Thai king birthday pardon excludes Thaksin

December 4, 2011 7:49 am


Ex-premier Thaksin Shinawatra/FILE
BANGKOK, Dec 4 – An annual royal pardon granted to thousands of convicts to mark the revered Thai king’s birthday this week will not include fugitive ex-premier Thaksin Shinawatra, the prisons chief said Sunday.

Media reports emerged last month saying the cabinet had endorsed a draft pardon that could allow Thaksin to return without serving time, prompting anger from his rivals, but the government later appeared to back off from such a move.

While around 22,000 prisoners will benefit from the pardon which comes into effect on Sunday, a day ahead of King Bhumibol Adulyadej’s 84th birthday, Thaksin will not, corrections department chief Suchart Wongananchai told AFP.

“He (Thaksin) will not qualify,” he said.

As in previous years, the royal pardon will only apply to people who have spent time in prison, Suchart added.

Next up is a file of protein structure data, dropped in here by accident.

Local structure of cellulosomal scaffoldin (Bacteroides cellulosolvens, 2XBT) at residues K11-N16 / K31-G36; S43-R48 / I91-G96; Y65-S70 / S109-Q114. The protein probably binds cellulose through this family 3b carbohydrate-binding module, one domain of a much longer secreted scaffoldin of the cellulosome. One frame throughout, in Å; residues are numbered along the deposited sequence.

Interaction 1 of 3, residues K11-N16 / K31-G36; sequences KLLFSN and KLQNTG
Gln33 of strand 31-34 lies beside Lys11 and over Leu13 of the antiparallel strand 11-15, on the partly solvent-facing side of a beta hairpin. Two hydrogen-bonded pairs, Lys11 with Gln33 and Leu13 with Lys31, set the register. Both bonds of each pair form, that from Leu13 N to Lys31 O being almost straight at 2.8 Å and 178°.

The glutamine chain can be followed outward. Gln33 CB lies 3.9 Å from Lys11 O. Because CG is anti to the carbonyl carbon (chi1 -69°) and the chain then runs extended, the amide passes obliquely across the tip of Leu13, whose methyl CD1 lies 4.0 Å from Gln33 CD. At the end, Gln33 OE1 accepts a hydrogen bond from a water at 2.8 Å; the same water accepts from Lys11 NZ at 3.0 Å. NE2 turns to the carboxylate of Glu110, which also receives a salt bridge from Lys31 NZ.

Thaksin, who remains a hugely divisive figure, was deposed by the army in 2006 and lives in self-imposed exile overseas to avoid a two-year prison term on a corruption conviction that he contends is politically motivated.

His sister Yingluck is now premier after a resounding election victory by his party earlier this year, in the wake of mass opposition protests in 2010 by Thaksin’s “Red Shirt” supporters which ended with a bloody army crackdown.

Yingluck’s government said Friday that Thailand would issue a passport for Thaksin “very soon”, stoking the tensions with his opponents.

He was stripped of his passport by the previous government but received citizenship from Montenegro last year, allowing him to travel internationally.

News of his new passport comes at a delicate time for Yingluck as the 44-year-old leader, who was a political novice before taking office in August, deals with the aftermath of the kingdom’s worst floods in decades.

Yingluck has not yet taken any legal action clearing the path for her brother’s return, and analysts have warned it would be risky for her to do so during the flood crisis, although the waters are now receding in many areas.


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